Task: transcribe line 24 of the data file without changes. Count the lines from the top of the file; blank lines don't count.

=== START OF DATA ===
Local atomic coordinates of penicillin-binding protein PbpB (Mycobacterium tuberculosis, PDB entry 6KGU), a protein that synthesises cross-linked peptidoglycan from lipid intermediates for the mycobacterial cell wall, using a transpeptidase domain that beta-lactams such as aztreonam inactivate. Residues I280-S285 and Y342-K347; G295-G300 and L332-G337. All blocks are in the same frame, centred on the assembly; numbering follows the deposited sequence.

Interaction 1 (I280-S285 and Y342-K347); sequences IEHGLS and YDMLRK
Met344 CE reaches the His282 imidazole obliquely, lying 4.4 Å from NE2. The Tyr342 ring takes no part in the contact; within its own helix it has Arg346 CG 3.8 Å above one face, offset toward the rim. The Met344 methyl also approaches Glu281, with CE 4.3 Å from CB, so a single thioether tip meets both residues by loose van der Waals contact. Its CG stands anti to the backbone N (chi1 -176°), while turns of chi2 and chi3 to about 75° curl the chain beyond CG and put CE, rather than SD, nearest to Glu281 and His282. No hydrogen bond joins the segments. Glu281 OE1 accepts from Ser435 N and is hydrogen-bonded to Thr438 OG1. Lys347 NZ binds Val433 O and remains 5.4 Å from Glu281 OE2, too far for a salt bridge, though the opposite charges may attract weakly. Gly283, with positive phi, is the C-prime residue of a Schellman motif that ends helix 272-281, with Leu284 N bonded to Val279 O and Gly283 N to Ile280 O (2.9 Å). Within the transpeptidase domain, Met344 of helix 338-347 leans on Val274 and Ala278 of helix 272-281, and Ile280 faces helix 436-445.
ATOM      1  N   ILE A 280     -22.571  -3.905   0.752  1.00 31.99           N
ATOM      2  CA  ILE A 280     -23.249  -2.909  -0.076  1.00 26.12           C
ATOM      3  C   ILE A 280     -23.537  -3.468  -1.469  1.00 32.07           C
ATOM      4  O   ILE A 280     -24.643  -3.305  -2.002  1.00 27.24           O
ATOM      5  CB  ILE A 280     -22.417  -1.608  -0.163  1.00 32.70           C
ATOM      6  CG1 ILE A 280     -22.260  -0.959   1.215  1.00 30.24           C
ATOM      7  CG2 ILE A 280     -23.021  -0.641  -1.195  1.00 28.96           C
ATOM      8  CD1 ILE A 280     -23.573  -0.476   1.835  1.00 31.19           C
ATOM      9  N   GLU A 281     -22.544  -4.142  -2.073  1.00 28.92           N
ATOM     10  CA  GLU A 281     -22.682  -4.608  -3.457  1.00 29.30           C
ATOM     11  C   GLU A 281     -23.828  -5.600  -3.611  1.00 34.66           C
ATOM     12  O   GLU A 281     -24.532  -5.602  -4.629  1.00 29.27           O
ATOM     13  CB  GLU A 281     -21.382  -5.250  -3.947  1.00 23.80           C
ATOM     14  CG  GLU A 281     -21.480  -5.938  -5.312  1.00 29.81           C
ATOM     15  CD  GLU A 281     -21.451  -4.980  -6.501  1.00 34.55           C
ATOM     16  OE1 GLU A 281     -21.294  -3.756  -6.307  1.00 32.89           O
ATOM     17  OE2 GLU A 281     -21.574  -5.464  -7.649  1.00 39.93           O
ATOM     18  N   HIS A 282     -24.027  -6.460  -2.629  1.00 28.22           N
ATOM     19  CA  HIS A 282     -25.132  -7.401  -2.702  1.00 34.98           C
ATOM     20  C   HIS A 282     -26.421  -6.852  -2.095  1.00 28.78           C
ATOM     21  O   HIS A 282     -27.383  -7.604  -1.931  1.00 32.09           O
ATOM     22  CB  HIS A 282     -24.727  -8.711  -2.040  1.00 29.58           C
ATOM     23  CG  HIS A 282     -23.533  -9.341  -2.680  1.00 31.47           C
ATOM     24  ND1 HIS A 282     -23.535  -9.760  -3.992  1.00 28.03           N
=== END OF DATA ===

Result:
ATOM     21  O   HIS A 282     -27.383  -7.604  -1.931  1.00 32.09           O